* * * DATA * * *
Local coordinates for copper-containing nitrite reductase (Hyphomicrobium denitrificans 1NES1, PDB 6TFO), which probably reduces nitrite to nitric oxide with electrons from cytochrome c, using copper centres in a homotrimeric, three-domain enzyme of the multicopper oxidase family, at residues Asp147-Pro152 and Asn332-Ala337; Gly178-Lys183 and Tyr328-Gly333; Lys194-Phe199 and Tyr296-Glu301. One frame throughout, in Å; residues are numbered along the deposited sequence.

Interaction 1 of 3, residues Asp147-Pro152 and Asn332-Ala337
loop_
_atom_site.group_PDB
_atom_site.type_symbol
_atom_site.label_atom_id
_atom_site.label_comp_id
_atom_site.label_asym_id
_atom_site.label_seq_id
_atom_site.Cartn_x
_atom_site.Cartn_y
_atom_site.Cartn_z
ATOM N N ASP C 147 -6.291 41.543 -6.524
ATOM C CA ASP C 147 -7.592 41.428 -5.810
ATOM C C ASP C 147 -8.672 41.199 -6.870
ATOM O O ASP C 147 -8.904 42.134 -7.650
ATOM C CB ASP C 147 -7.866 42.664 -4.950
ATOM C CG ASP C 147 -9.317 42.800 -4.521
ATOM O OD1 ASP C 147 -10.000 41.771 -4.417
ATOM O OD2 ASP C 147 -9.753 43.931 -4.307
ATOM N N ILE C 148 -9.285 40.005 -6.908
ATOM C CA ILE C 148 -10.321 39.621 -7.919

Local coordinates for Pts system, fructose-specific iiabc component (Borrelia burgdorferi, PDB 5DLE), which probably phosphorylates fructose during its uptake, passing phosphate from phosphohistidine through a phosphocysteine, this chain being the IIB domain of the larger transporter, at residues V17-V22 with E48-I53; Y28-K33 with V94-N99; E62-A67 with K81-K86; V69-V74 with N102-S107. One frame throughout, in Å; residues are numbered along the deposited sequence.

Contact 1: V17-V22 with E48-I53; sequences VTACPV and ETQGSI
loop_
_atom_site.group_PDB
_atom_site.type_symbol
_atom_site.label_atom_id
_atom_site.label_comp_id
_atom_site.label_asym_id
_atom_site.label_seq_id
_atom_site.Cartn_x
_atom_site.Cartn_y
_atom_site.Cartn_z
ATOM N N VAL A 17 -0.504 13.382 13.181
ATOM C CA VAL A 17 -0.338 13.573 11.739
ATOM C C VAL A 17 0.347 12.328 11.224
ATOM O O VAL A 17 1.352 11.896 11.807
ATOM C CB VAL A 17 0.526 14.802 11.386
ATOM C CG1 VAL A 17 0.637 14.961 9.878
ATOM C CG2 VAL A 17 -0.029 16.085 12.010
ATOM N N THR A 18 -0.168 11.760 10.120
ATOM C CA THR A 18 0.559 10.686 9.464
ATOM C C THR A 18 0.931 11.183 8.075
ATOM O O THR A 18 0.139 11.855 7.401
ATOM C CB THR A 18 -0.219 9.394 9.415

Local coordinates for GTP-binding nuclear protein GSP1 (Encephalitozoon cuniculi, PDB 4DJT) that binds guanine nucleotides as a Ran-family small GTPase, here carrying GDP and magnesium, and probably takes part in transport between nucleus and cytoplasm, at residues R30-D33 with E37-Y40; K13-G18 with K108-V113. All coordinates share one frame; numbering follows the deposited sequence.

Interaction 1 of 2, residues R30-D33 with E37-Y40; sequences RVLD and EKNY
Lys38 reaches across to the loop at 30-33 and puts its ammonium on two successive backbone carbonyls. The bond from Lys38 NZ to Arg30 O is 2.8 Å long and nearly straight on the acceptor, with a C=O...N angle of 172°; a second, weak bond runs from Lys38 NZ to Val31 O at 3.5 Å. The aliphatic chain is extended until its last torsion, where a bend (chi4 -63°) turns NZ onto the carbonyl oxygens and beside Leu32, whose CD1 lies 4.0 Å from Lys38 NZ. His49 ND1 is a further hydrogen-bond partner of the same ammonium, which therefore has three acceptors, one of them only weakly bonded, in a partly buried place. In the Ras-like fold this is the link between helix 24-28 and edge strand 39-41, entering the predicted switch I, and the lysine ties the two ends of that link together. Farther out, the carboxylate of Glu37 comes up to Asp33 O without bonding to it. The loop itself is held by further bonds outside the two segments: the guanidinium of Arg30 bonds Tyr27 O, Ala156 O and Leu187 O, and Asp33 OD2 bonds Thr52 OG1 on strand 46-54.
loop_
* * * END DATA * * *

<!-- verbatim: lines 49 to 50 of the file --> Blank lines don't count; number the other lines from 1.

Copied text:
Lys38 reaches across to the loop at 30-33 and puts its ammonium on two successive backbone carbonyls. The bond from Lys38 NZ to Arg30 O is 2.8 Å long and nearly straight on the acceptor, with a C=O...N angle of 172°; a second, weak bond runs from Lys38 NZ to Val31 O at 3.5 Å. The aliphatic chain is extended until its last torsion, where a bend (chi4 -63°) turns NZ onto the carbonyl oxygens and beside Leu32, whose CD1 lies 4.0 Å from Lys38 NZ. His49 ND1 is a further hydrogen-bond partner of the same ammonium, which therefore has three acceptors, one of them only weakly bonded, in a partly buried place. In the Ras-like fold this is the link between helix 24-28 and edge strand 39-41, entering the predicted switch I, and the lysine ties the two ends of that link together. Farther out, the carboxylate of Glu37 comes up to Asp33 O without bonding to it. The loop itself is held by further bonds outside the two segments: the guanidinium of Arg30 bonds Tyr27 O, Ala156 O and Leu187 O, and Asp33 OD2 bonds Thr52 OG1 on strand 46-54.
loop_